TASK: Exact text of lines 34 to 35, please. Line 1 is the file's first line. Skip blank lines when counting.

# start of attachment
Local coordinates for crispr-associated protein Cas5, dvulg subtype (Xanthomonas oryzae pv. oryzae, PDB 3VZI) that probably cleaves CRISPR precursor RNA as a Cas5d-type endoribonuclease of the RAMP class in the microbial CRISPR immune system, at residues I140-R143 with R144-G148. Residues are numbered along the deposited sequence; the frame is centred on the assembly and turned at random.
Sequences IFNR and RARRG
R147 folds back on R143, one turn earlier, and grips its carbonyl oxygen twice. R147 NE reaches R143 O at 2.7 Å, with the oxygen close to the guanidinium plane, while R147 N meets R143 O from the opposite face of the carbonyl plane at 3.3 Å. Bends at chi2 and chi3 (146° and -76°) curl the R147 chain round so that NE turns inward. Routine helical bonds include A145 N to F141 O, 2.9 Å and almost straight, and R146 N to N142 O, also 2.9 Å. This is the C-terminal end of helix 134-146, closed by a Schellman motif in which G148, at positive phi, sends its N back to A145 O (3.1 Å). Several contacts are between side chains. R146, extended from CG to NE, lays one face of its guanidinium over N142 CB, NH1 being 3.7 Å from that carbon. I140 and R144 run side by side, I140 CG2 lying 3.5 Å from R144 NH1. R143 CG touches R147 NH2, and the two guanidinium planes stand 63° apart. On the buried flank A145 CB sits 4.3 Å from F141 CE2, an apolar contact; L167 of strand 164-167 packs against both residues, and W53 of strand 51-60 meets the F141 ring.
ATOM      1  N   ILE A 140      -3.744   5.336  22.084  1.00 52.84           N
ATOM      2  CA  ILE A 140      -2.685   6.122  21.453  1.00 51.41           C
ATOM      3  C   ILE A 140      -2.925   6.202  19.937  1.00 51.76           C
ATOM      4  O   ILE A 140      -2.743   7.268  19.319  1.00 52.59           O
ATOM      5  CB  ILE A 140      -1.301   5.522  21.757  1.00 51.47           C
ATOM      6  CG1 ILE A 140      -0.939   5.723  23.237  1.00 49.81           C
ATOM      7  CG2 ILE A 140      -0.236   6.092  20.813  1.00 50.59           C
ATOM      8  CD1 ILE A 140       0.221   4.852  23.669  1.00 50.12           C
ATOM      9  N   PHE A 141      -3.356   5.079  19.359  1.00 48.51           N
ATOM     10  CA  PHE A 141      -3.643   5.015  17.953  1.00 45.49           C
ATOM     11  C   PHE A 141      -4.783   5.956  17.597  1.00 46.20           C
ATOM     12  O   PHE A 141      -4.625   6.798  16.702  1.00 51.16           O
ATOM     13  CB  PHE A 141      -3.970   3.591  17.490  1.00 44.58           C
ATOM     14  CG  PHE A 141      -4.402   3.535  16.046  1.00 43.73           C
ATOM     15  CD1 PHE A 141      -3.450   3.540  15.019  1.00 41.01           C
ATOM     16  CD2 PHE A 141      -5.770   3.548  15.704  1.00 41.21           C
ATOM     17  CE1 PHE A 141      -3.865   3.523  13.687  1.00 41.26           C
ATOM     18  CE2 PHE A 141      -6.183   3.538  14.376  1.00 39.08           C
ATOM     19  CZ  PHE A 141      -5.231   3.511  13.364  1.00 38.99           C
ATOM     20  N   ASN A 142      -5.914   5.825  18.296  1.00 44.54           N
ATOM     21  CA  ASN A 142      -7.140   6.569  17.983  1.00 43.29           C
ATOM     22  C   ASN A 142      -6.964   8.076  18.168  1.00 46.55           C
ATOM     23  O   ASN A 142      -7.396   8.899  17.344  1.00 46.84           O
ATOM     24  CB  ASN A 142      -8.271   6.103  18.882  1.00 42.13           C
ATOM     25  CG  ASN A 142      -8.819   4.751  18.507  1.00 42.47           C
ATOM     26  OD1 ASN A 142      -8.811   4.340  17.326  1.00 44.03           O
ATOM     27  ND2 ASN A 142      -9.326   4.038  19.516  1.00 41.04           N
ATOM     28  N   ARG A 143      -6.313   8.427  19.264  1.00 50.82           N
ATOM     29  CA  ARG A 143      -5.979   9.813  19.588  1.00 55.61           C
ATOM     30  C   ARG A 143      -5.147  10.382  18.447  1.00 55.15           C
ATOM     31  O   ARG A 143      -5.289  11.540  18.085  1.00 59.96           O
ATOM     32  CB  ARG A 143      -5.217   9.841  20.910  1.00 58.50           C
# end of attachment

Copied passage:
ATOM     31  O   ARG A 143      -5.289  11.540  18.085  1.00 59.96           O
ATOM     32  CB  ARG A 143      -5.217   9.841  20.910  1.00 58.50           C